Pages (from-to)1487-1494
Number of pages8
JournalKidney International
Volume64
Issue number4
DOIs
StatePublished - Oct 1 2003
Externally publishedYes

Fingerprint

Fistula
Pathologic Constriction
Veins
Angioplasty
Therapeutics
Arteriovenous Fistula
Dialysis
Life Tables
Physical Examination
Anatomy
Outpatients
Arteries
Pathology
Incidence

Keywords

  • Arteriovenous fistula
  • Failed vascular access
  • Hemodialysis
  • Vascular access

ASJC Scopus subject areas

  • Nephrology

Cite this

Beathard, G. A., Arnold, P., Jackson, J., & Litchfield, T. (2003). Aggressive treatment of early fistula failure. Kidney International, 64(4), 1487-1494. https://doi.org/10.1046/j.1523-1755.2003.00210.x

Aggressive treatment of early fistula failure. / Beathard, Gerald A.; Arnold, Perry; Jackson, Jerry; Litchfield, Terry.

In: Kidney International, Vol. 64, No. 4, 01.10.2003, p. 1487-1494.

Research output: Contribution to journalArticle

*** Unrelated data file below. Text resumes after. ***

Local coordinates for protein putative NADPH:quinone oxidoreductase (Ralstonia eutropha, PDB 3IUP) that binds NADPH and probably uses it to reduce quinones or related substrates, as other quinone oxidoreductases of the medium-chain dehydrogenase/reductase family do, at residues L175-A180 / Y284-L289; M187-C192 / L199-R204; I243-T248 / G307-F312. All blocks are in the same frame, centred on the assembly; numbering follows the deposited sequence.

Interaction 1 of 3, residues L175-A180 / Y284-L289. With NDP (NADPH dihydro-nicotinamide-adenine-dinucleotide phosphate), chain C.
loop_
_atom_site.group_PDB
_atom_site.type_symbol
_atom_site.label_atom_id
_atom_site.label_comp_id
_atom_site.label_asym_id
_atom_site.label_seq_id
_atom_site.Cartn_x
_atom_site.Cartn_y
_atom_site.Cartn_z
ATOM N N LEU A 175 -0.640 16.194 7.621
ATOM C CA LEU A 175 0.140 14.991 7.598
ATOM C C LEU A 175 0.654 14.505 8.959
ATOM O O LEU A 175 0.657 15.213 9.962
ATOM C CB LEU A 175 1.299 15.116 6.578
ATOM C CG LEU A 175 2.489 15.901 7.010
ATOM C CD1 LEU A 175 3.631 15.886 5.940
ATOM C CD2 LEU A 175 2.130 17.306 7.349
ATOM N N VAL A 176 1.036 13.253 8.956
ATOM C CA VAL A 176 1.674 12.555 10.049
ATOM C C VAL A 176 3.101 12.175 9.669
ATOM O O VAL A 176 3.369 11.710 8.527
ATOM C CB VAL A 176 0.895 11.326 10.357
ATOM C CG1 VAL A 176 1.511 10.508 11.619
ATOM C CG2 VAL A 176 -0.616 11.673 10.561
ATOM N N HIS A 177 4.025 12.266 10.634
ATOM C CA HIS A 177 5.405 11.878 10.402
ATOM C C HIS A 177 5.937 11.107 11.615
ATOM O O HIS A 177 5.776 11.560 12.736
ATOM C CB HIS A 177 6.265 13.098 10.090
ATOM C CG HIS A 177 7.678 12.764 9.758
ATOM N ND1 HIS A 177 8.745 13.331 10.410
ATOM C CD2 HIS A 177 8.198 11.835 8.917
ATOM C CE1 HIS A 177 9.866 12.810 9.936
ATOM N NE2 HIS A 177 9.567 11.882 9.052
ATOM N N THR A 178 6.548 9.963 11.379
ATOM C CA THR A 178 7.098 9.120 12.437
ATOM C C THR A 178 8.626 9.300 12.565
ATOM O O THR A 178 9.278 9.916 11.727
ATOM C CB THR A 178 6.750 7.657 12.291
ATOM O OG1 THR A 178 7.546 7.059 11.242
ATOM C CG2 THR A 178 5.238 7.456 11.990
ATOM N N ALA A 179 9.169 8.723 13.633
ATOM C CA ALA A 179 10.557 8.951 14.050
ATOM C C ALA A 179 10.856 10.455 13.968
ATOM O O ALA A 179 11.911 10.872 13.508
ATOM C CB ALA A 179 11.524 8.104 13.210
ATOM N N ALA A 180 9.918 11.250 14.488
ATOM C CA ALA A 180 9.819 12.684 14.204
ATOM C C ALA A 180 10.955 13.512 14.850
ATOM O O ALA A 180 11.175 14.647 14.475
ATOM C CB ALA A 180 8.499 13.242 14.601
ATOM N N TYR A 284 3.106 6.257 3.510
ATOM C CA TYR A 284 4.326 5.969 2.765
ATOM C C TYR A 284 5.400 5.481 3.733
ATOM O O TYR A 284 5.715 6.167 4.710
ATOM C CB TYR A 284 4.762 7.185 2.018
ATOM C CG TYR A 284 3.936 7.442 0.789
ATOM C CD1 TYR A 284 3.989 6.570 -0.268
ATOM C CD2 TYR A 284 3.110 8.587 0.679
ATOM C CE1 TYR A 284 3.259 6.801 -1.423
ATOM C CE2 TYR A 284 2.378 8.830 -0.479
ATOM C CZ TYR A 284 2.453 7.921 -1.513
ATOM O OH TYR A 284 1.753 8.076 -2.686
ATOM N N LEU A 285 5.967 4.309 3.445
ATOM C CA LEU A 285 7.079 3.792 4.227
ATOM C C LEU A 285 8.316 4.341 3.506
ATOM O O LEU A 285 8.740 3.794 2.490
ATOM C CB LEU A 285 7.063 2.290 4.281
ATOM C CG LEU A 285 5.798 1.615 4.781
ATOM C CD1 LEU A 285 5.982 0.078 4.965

Beathard, GA, Arnold, P, Jackson, J & Litchfield, T 2003, 'Aggressive treatment of early fistula failure', Kidney International, vol. 64, no. 4, pp. 1487-1494. https://doi.org/10.1046/j.1523-1755.2003.00210.x
Beathard GA, Arnold P, Jackson J, Litchfield T. Aggressive treatment of early fistula failure. Kidney International. 2003 Oct 1;64(4):1487-1494. https://doi.org/10.1046/j.1523-1755.2003.00210.x
Beathard, Gerald A. ; Arnold, Perry ; Jackson, Jerry ; Litchfield, Terry. / Aggressive treatment of early fistula failure. In: Kidney International. 2003 ; Vol. 64, No. 4. pp. 1487-1494.